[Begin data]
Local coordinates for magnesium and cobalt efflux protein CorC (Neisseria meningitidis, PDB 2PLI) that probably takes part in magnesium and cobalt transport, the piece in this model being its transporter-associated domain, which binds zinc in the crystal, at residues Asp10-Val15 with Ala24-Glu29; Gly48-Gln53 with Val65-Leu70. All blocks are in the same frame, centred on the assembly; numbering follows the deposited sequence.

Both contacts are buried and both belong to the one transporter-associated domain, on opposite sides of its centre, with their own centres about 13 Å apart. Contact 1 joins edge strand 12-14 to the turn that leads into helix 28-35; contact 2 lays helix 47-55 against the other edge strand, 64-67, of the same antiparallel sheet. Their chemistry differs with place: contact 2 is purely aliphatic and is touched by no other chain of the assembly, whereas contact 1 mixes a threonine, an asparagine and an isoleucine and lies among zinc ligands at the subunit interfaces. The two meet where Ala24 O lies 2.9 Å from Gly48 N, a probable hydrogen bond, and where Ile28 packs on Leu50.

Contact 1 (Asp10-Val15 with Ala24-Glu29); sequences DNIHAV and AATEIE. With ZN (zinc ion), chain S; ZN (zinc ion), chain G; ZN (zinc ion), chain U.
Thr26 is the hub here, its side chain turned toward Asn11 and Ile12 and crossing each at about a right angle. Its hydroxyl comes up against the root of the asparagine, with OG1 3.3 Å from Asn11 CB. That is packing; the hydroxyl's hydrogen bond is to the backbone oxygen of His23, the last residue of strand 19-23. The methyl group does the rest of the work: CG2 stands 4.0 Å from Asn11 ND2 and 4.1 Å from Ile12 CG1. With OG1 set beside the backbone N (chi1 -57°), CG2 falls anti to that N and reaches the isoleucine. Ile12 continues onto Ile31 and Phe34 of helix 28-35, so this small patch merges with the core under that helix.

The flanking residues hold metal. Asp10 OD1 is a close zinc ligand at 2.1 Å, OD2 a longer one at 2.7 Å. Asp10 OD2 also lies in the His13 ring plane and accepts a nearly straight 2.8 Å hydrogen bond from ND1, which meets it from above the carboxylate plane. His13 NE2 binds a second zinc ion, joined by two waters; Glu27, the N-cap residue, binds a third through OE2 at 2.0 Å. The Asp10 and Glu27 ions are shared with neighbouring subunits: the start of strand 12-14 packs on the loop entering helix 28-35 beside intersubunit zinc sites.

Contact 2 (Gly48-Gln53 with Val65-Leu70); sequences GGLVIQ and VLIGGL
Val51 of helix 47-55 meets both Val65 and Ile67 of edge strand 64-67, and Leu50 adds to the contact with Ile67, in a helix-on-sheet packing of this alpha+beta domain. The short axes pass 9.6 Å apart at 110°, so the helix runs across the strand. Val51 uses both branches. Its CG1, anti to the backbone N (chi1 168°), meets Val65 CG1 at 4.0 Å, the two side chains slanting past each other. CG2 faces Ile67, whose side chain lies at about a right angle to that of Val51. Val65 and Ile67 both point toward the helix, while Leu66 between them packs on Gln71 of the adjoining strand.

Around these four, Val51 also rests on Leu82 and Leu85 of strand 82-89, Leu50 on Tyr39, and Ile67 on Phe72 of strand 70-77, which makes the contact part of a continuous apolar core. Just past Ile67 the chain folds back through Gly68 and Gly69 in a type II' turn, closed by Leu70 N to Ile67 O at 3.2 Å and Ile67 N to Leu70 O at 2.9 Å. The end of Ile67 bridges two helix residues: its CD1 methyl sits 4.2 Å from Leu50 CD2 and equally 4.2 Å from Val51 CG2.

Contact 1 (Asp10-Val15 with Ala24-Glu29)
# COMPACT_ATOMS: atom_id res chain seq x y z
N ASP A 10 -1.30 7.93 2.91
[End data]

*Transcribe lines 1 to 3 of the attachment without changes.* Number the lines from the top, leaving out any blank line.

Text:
Local coordinates for magnesium and cobalt efflux protein CorC (Neisseria meningitidis, PDB 2PLI) that probably takes part in magnesium and cobalt transport, the piece in this model being its transporter-associated domain, which binds zinc in the crystal, at residues Asp10-Val15 with Ala24-Glu29; Gly48-Gln53 with Val65-Leu70. All blocks are in the same frame, centred on the assembly; numbering follows the deposited sequence.

Both contacts are buried and both belong to the one transporter-associated domain, on opposite sides of its centre, with their own centres about 13 Å apart. Contact 1 joins edge strand 12-14 to the turn that leads into helix 28-35; contact 2 lays helix 47-55 against the other edge strand, 64-67, of the same antiparallel sheet. Their chemistry differs with place: contact 2 is purely aliphatic and is touched by no other chain of the assembly, whereas contact 1 mixes a threonine, an asparagine and an isoleucine and lies among zinc ligands at the subunit interfaces. The two meet where Ala24 O lies 2.9 Å from Gly48 N, a probable hydrogen bond, and where Ile28 packs on Leu50.

Contact 1 (Asp10-Val15 with Ala24-Glu29); sequences DNIHAV and AATEIE. With ZN (zinc ion), chain S; ZN (zinc ion), chain G; ZN (zinc ion), chain U.